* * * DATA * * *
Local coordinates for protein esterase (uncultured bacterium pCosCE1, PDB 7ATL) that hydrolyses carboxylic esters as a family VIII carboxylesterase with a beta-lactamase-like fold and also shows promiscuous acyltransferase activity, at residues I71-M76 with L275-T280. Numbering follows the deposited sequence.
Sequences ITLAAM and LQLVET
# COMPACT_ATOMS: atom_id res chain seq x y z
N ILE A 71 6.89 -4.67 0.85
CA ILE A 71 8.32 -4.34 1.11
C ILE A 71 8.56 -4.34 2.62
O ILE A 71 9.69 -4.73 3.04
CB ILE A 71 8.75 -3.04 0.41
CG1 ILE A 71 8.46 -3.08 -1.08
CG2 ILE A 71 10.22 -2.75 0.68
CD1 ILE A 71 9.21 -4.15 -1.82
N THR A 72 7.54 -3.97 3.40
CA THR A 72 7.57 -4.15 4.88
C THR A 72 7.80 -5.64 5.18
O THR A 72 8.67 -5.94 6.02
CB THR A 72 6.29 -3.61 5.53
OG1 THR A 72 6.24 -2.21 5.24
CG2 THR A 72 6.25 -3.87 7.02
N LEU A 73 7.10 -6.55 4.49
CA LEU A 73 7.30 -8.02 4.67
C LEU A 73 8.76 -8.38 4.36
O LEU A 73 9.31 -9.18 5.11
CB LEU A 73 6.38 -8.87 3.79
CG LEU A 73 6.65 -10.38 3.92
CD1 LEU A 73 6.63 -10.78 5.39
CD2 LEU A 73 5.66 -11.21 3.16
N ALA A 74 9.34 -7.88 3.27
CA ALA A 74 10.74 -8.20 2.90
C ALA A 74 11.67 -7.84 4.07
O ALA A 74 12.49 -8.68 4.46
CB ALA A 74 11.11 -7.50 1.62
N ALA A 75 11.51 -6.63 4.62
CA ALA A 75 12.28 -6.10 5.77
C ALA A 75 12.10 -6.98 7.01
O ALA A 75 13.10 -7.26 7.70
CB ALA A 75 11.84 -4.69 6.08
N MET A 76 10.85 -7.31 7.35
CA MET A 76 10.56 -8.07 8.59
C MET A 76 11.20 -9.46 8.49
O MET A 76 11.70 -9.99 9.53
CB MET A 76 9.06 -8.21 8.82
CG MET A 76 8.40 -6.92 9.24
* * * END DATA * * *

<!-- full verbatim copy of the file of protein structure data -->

Local coordinates for protein esterase (uncultured bacterium pCosCE1, PDB 7ATL) that hydrolyses carboxylic esters as a family VIII carboxylesterase with a beta-lactamase-like fold and also shows promiscuous acyltransferase activity, at residues I71-M76 with L275-T280. Numbering follows the deposited sequence.
Sequences ITLAAM and LQLVET
# COMPACT_ATOMS: atom_id res chain seq x y z
N ILE A 71 6.89 -4.67 0.85
CA ILE A 71 8.32 -4.34 1.11
C ILE A 71 8.56 -4.34 2.62
O ILE A 71 9.69 -4.73 3.04
CB ILE A 71 8.75 -3.04 0.41
CG1 ILE A 71 8.46 -3.08 -1.08
CG2 ILE A 71 10.22 -2.75 0.68
CD1 ILE A 71 9.21 -4.15 -1.82
N THR A 72 7.54 -3.97 3.40
CA THR A 72 7.57 -4.15 4.88
C THR A 72 7.80 -5.64 5.18
O THR A 72 8.67 -5.94 6.02
CB THR A 72 6.29 -3.61 5.53
OG1 THR A 72 6.24 -2.21 5.24
CG2 THR A 72 6.25 -3.87 7.02
N LEU A 73 7.10 -6.55 4.49
CA LEU A 73 7.30 -8.02 4.67
C LEU A 73 8.76 -8.38 4.36
O LEU A 73 9.31 -9.18 5.11
CB LEU A 73 6.38 -8.87 3.79
CG LEU A 73 6.65 -10.38 3.92
CD1 LEU A 73 6.63 -10.78 5.39
CD2 LEU A 73 5.66 -11.21 3.16
N ALA A 74 9.34 -7.88 3.27
CA ALA A 74 10.74 -8.20 2.90
C ALA A 74 11.67 -7.84 4.07
O ALA A 74 12.49 -8.68 4.46
CB ALA A 74 11.11 -7.50 1.62
N ALA A 75 11.51 -6.63 4.62
CA ALA A 75 12.28 -6.10 5.77
C ALA A 75 12.10 -6.98 7.01
O ALA A 75 13.10 -7.26 7.70
CB ALA A 75 11.84 -4.69 6.08
N MET A 76 10.85 -7.31 7.35
CA MET A 76 10.56 -8.07 8.59
C MET A 76 11.20 -9.46 8.49
O MET A 76 11.70 -9.99 9.53
CB MET A 76 9.06 -8.21 8.82
CG MET A 76 8.40 -6.92 9.24